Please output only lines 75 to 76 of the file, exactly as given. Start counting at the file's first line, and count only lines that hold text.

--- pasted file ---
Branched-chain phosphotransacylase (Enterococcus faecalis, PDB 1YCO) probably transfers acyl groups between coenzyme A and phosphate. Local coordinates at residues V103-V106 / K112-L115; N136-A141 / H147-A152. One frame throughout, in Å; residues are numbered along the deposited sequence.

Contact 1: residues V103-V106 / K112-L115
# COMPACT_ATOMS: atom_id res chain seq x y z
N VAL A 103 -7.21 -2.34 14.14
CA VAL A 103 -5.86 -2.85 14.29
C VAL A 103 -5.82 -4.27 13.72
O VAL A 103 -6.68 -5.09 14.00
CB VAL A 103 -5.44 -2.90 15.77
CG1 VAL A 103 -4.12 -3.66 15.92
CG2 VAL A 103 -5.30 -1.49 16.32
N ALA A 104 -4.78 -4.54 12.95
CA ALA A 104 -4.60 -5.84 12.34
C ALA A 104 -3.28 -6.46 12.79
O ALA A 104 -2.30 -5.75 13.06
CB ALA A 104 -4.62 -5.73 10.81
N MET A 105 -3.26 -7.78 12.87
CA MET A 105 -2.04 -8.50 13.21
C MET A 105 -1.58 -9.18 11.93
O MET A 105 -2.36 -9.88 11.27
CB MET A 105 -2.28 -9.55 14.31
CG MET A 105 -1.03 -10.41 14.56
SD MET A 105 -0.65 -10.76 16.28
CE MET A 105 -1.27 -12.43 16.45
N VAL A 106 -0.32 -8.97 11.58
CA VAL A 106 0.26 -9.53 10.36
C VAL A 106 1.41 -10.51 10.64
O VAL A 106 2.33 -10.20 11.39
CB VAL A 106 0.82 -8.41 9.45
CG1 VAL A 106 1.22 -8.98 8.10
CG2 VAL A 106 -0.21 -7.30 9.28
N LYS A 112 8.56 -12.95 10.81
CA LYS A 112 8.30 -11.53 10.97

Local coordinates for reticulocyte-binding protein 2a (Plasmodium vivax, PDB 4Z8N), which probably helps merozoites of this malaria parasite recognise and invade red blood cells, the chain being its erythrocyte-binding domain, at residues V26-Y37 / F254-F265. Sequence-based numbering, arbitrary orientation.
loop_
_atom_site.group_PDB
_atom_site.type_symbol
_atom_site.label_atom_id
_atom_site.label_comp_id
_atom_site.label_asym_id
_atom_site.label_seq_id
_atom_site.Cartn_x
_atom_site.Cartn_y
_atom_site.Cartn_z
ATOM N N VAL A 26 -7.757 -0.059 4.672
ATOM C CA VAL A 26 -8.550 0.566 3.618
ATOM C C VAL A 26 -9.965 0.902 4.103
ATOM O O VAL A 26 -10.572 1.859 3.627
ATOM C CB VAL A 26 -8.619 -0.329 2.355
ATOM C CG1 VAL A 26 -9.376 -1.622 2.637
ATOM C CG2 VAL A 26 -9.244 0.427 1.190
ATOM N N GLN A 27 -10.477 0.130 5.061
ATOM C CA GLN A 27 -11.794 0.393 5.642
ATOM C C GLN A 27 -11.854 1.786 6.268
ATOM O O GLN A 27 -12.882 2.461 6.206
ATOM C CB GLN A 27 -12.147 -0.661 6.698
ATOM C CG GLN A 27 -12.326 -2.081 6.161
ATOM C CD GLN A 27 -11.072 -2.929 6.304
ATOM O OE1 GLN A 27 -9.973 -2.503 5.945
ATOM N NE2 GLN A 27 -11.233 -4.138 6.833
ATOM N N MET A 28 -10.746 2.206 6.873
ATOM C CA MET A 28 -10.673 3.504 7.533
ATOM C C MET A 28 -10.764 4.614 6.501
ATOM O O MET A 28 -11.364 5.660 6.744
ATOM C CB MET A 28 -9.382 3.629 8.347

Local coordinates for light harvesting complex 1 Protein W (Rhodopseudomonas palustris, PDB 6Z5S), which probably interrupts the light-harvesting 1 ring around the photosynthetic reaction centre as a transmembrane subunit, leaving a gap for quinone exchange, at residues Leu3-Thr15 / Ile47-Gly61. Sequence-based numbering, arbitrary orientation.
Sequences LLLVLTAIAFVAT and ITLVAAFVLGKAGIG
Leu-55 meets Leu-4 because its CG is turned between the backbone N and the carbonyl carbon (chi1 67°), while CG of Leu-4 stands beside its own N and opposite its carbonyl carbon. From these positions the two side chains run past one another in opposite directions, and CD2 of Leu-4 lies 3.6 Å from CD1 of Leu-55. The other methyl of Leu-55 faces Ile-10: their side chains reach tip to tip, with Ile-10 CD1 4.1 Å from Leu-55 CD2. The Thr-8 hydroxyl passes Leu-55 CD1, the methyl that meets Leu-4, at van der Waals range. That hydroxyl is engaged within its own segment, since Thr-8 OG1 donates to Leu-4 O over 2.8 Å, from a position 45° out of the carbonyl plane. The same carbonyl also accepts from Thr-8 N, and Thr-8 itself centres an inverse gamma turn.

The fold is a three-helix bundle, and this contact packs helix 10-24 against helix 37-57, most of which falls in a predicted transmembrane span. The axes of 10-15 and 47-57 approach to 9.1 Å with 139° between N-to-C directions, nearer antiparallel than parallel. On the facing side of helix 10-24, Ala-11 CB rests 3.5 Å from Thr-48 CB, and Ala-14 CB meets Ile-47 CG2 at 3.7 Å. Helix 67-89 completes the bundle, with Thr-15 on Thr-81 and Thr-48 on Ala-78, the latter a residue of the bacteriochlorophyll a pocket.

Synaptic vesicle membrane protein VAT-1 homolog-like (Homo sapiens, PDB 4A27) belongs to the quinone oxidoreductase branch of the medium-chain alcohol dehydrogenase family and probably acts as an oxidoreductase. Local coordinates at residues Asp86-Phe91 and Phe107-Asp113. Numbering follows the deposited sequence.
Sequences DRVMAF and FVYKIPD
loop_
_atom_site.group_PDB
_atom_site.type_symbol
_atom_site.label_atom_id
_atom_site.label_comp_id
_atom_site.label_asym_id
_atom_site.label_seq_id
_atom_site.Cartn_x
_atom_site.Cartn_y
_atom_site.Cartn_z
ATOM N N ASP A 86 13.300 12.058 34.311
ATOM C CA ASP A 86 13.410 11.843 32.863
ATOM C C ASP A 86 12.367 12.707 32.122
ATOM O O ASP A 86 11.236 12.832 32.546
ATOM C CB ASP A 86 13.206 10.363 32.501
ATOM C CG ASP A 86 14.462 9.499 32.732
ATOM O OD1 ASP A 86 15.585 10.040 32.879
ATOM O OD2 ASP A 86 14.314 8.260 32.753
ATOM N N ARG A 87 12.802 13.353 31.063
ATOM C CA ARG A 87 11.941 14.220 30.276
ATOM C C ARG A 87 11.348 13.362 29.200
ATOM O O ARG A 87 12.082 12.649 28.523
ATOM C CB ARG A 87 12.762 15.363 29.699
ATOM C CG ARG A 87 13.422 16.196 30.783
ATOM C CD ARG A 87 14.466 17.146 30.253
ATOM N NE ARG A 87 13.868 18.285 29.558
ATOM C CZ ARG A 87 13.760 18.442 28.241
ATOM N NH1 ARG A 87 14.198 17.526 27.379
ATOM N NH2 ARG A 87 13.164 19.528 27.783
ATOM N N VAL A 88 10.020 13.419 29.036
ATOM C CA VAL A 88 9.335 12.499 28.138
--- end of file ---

_atom_site.label_comp_id
_atom_site.label_asym_id